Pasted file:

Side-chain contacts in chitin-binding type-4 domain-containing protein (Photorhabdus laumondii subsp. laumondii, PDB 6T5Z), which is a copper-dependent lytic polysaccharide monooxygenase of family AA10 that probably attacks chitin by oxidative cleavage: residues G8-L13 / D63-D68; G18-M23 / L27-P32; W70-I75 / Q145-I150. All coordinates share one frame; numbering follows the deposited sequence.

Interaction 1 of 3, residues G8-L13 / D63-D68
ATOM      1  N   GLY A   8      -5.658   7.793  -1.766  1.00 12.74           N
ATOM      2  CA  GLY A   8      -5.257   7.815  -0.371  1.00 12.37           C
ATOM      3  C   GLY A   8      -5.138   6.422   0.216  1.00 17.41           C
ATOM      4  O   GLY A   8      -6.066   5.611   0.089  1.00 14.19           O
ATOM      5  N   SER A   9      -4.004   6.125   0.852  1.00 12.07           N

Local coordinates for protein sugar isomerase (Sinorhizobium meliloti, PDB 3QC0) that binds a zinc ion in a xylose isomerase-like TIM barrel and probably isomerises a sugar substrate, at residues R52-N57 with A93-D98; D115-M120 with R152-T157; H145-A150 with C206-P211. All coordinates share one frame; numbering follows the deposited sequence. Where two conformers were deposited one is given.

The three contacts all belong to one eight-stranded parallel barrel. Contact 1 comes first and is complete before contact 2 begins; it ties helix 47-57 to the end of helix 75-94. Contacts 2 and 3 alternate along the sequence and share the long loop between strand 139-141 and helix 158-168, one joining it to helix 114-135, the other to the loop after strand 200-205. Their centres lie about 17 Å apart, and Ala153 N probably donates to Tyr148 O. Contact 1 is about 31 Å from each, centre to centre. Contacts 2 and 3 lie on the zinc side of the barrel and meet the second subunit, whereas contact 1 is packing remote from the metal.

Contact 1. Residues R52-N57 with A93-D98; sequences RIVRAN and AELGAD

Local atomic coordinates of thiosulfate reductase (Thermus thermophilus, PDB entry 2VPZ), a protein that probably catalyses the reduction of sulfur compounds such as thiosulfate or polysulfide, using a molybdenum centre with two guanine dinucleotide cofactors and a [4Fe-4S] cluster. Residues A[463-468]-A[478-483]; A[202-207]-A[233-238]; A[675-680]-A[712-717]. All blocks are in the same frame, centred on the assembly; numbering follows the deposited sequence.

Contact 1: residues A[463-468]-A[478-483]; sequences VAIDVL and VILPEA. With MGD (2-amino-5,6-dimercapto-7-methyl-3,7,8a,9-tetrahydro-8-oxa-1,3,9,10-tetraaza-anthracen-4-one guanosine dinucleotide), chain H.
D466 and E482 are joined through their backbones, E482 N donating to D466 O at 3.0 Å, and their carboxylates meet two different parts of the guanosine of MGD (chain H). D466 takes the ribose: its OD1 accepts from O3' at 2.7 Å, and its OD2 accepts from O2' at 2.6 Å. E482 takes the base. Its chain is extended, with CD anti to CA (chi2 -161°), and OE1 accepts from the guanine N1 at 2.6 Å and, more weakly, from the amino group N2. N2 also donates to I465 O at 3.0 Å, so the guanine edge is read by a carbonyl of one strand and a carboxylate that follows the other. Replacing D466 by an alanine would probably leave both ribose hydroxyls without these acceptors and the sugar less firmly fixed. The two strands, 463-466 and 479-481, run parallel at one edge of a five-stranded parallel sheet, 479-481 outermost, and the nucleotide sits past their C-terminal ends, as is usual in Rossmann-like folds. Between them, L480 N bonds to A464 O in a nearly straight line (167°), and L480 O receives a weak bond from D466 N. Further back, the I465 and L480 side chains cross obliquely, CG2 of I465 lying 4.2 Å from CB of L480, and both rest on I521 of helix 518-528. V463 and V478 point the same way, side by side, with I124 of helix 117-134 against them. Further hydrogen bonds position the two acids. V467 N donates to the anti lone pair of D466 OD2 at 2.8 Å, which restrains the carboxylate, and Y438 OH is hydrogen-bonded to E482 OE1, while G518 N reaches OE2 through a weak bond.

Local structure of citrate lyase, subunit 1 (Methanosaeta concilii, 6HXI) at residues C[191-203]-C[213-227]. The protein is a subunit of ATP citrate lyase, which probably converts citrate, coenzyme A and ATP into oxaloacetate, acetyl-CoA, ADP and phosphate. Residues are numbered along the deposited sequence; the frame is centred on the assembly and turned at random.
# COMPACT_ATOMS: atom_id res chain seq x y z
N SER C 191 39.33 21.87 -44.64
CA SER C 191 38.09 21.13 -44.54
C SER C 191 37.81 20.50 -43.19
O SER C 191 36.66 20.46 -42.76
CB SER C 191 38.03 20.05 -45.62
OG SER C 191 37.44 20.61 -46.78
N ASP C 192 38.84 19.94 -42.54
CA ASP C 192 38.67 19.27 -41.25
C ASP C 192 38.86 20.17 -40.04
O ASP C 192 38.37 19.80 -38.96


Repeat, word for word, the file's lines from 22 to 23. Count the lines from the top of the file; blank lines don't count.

N ASP C 192 38.84 19.94 -42.54
CA ASP C 192 38.67 19.27 -41.25